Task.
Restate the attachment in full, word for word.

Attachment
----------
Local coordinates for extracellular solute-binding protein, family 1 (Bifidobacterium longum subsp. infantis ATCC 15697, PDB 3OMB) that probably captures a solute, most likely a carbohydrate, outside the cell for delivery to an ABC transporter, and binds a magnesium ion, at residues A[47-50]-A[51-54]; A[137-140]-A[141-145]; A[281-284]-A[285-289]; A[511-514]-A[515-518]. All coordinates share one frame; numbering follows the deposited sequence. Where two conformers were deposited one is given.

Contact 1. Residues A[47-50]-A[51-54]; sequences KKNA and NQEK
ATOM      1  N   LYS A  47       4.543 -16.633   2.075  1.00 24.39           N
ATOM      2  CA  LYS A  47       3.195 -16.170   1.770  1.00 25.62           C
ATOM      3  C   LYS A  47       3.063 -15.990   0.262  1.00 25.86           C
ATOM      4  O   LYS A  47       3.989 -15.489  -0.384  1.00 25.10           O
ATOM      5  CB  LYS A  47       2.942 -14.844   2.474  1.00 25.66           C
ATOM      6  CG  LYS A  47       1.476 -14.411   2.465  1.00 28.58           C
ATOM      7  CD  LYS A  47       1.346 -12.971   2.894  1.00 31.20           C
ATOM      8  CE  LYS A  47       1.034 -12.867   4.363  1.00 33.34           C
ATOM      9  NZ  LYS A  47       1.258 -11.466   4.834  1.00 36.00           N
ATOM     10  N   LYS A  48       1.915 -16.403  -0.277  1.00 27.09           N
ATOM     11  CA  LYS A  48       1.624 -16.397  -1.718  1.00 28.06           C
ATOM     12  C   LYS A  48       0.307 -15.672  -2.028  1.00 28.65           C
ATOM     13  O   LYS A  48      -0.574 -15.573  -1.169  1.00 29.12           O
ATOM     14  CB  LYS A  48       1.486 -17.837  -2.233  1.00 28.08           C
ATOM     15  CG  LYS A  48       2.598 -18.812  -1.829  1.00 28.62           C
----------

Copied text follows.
Local coordinates for extracellular solute-binding protein, family 1 (Bifidobacterium longum subsp. infantis ATCC 15697, PDB 3OMB) that probably captures a solute, most likely a carbohydrate, outside the cell for delivery to an ABC transporter, and binds a magnesium ion, at residues A[47-50]-A[51-54]; A[137-140]-A[141-145]; A[281-284]-A[285-289]; A[511-514]-A[515-518]. All coordinates share one frame; numbering follows the deposited sequence. Where two conformers were deposited one is given.

Contact 1. Residues A[47-50]-A[51-54]; sequences KKNA and NQEK
ATOM      1  N   LYS A  47       4.543 -16.633   2.075  1.00 24.39           N
ATOM      2  CA  LYS A  47       3.195 -16.170   1.770  1.00 25.62           C
ATOM      3  C   LYS A  47       3.063 -15.990   0.262  1.00 25.86           C
ATOM      4  O   LYS A  47       3.989 -15.489  -0.384  1.00 25.10           O
ATOM      5  CB  LYS A  47       2.942 -14.844   2.474  1.00 25.66           C
ATOM      6  CG  LYS A  47       1.476 -14.411   2.465  1.00 28.58           C
ATOM      7  CD  LYS A  47       1.346 -12.971   2.894  1.00 31.20           C
ATOM      8  CE  LYS A  47       1.034 -12.867   4.363  1.00 33.34           C
ATOM      9  NZ  LYS A  47       1.258 -11.466   4.834  1.00 36.00           N
ATOM     10  N   LYS A  48       1.915 -16.403  -0.277  1.00 27.09           N
ATOM     11  CA  LYS A  48       1.624 -16.397  -1.718  1.00 28.06           C
ATOM     12  C   LYS A  48       0.307 -15.672  -2.028  1.00 28.65           C
ATOM     13  O   LYS A  48      -0.574 -15.573  -1.169  1.00 29.12           O
ATOM     14  CB  LYS A  48       1.486 -17.837  -2.233  1.00 28.08           C
ATOM     15  CG  LYS A  48       2.598 -18.812  -1.829  1.00 28.62           C